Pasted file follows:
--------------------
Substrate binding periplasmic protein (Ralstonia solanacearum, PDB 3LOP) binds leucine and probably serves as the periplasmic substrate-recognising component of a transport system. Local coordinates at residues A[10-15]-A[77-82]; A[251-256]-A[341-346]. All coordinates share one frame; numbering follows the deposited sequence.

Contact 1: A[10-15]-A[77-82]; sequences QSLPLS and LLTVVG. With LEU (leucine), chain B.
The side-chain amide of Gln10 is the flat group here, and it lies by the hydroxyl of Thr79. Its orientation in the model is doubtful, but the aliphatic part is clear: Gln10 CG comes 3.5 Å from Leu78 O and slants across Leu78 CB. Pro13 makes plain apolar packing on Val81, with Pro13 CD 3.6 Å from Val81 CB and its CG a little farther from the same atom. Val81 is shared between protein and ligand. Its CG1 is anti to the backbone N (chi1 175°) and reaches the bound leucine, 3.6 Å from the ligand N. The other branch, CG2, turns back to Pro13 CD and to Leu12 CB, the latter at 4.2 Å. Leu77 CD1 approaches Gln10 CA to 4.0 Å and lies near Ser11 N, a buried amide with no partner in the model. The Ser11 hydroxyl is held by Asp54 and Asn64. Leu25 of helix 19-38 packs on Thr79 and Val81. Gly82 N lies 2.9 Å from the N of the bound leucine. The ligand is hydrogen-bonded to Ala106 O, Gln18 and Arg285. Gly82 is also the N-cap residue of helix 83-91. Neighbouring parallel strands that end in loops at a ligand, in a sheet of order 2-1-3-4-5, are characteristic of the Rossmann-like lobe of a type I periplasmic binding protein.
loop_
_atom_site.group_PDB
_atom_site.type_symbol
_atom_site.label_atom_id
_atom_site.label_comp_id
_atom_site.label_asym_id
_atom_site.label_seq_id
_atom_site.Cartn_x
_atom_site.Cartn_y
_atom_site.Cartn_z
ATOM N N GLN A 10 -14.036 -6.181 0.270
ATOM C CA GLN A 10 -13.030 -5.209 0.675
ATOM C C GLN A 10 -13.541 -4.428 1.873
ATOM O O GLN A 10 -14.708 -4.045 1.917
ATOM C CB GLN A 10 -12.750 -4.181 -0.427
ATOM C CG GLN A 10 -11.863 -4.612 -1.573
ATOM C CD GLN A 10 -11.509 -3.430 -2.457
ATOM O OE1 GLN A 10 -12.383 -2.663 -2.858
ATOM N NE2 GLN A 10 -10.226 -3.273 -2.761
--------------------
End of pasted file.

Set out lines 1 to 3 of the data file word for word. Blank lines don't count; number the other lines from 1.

Substrate binding periplasmic protein (Ralstonia solanacearum, PDB 3LOP) binds leucine and probably serves as the periplasmic substrate-recognising component of a transport system. Local coordinates at residues A[10-15]-A[77-82]; A[251-256]-A[341-346]. All coordinates share one frame; numbering follows the deposited sequence.

Contact 1: A[10-15]-A[77-82]; sequences QSLPLS and LLTVVG. With LEU (leucine), chain B.
The side-chain amide of Gln10 is the flat group here, and it lies by the hydroxyl of Thr79. Its orientation in the model is doubtful, but the aliphatic part is clear: Gln10 CG comes 3.5 Å from Leu78 O and slants across Leu78 CB. Pro13 makes plain apolar packing on Val81, with Pro13 CD 3.6 Å from Val81 CB and its CG a little farther from the same atom. Val81 is shared between protein and ligand. Its CG1 is anti to the backbone N (chi1 175°) and reaches the bound leucine, 3.6 Å from the ligand N. The other branch, CG2, turns back to Pro13 CD and to Leu12 CB, the latter at 4.2 Å. Leu77 CD1 approaches Gln10 CA to 4.0 Å and lies near Ser11 N, a buried amide with no partner in the model. The Ser11 hydroxyl is held by Asp54 and Asn64. Leu25 of helix 19-38 packs on Thr79 and Val81. Gly82 N lies 2.9 Å from the N of the bound leucine. The ligand is hydrogen-bonded to Ala106 O, Gln18 and Arg285. Gly82 is also the N-cap residue of helix 83-91. Neighbouring parallel strands that end in loops at a ligand, in a sheet of order 2-1-3-4-5, are characteristic of the Rossmann-like lobe of a type I periplasmic binding protein.